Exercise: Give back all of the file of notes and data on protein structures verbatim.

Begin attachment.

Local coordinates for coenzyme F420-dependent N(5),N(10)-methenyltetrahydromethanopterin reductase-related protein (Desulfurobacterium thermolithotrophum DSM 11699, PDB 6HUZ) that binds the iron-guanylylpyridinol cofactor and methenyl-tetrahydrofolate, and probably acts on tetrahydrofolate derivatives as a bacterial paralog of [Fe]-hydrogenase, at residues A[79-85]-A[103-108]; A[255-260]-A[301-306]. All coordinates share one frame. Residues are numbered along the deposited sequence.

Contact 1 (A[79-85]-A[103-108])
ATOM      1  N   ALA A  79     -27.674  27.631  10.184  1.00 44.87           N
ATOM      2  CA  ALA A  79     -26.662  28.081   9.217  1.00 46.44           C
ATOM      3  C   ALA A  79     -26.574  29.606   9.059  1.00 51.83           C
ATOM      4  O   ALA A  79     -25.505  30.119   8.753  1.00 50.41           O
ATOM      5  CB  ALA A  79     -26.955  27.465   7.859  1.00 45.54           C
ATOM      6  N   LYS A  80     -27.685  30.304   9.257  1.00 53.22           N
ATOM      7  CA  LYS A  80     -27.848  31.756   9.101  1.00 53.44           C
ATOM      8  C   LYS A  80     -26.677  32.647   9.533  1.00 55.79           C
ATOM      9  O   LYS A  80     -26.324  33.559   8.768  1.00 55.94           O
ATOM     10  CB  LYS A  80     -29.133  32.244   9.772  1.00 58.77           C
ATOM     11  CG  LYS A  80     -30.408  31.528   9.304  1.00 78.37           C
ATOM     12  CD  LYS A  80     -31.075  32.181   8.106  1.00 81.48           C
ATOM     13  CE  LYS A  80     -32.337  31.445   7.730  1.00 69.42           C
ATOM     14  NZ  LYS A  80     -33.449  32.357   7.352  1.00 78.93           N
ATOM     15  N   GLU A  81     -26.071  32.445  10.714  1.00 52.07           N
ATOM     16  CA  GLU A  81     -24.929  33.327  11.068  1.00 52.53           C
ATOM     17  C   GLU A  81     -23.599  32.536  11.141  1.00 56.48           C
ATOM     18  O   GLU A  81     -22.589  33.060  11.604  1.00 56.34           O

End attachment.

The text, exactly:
Local coordinates for coenzyme F420-dependent N(5),N(10)-methenyltetrahydromethanopterin reductase-related protein (Desulfurobacterium thermolithotrophum DSM 11699, PDB 6HUZ) that binds the iron-guanylylpyridinol cofactor and methenyl-tetrahydrofolate, and probably acts on tetrahydrofolate derivatives as a bacterial paralog of [Fe]-hydrogenase, at residues A[79-85]-A[103-108]; A[255-260]-A[301-306]. All coordinates share one frame. Residues are numbered along the deposited sequence.

Contact 1 (A[79-85]-A[103-108])
ATOM      1  N   ALA A  79     -27.674  27.631  10.184  1.00 44.87           N
ATOM      2  CA  ALA A  79     -26.662  28.081   9.217  1.00 46.44           C
ATOM      3  C   ALA A  79     -26.574  29.606   9.059  1.00 51.83           C
ATOM      4  O   ALA A  79     -25.505  30.119   8.753  1.00 50.41           O
ATOM      5  CB  ALA A  79     -26.955  27.465   7.859  1.00 45.54           C
ATOM      6  N   LYS A  80     -27.685  30.304   9.257  1.00 53.22           N
ATOM      7  CA  LYS A  80     -27.848  31.756   9.101  1.00 53.44           C
ATOM      8  C   LYS A  80     -26.677  32.647   9.533  1.00 55.79           C
ATOM      9  O   LYS A  80     -26.324  33.559   8.768  1.00 55.94           O
ATOM     10  CB  LYS A  80     -29.133  32.244   9.772  1.00 58.77           C
ATOM     11  CG  LYS A  80     -30.408  31.528   9.304  1.00 78.37           C
ATOM     12  CD  LYS A  80     -31.075  32.181   8.106  1.00 81.48           C
ATOM     13  CE  LYS A  80     -32.337  31.445   7.730  1.00 69.42           C
ATOM     14  NZ  LYS A  80     -33.449  32.357   7.352  1.00 78.93           N
ATOM     15  N   GLU A  81     -26.071  32.445  10.714  1.00 52.07           N
ATOM     16  CA  GLU A  81     -24.929  33.327  11.068  1.00 52.53           C
ATOM     17  C   GLU A  81     -23.599  32.536  11.141  1.00 56.48           C
ATOM     18  O   GLU A  81     -22.589  33.060  11.604  1.00 56.34           O